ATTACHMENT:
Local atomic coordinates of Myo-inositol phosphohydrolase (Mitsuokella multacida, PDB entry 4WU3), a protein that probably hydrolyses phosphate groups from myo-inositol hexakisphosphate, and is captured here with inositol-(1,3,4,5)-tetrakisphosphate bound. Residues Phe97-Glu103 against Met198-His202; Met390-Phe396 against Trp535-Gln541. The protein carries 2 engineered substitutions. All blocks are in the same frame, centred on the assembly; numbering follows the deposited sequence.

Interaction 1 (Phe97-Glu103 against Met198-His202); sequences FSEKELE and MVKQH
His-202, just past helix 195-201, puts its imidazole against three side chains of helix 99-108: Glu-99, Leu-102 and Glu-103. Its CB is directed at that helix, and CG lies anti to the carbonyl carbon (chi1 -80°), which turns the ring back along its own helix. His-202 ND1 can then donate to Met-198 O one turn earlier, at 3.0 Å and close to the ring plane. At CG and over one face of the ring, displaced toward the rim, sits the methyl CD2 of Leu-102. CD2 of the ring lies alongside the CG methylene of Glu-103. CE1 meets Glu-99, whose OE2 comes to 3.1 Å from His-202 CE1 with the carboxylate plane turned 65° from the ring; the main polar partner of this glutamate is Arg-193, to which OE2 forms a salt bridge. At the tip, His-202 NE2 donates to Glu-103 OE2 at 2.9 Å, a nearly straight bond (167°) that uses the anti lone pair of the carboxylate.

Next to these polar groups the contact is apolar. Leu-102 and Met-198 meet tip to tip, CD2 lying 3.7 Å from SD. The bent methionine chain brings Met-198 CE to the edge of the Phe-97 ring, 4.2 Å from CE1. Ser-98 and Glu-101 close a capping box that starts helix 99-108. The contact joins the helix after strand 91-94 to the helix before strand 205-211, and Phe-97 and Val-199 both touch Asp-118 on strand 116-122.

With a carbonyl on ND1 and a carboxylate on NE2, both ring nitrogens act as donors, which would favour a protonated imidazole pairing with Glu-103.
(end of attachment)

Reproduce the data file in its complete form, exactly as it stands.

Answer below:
Local atomic coordinates of Myo-inositol phosphohydrolase (Mitsuokella multacida, PDB entry 4WU3), a protein that probably hydrolyses phosphate groups from myo-inositol hexakisphosphate, and is captured here with inositol-(1,3,4,5)-tetrakisphosphate bound. Residues Phe97-Glu103 against Met198-His202; Met390-Phe396 against Trp535-Gln541. The protein carries 2 engineered substitutions. All blocks are in the same frame, centred on the assembly; numbering follows the deposited sequence.

Interaction 1 (Phe97-Glu103 against Met198-His202); sequences FSEKELE and MVKQH
His-202, just past helix 195-201, puts its imidazole against three side chains of helix 99-108: Glu-99, Leu-102 and Glu-103. Its CB is directed at that helix, and CG lies anti to the carbonyl carbon (chi1 -80°), which turns the ring back along its own helix. His-202 ND1 can then donate to Met-198 O one turn earlier, at 3.0 Å and close to the ring plane. At CG and over one face of the ring, displaced toward the rim, sits the methyl CD2 of Leu-102. CD2 of the ring lies alongside the CG methylene of Glu-103. CE1 meets Glu-99, whose OE2 comes to 3.1 Å from His-202 CE1 with the carboxylate plane turned 65° from the ring; the main polar partner of this glutamate is Arg-193, to which OE2 forms a salt bridge. At the tip, His-202 NE2 donates to Glu-103 OE2 at 2.9 Å, a nearly straight bond (167°) that uses the anti lone pair of the carboxylate.

Next to these polar groups the contact is apolar. Leu-102 and Met-198 meet tip to tip, CD2 lying 3.7 Å from SD. The bent methionine chain brings Met-198 CE to the edge of the Phe-97 ring, 4.2 Å from CE1. Ser-98 and Glu-101 close a capping box that starts helix 99-108. The contact joins the helix after strand 91-94 to the helix before strand 205-211, and Phe-97 and Val-199 both touch Asp-118 on strand 116-122.

With a carbonyl on ND1 and a carboxylate on NE2, both ring nitrogens act as donors, which would favour a protonated imidazole pairing with Glu-103.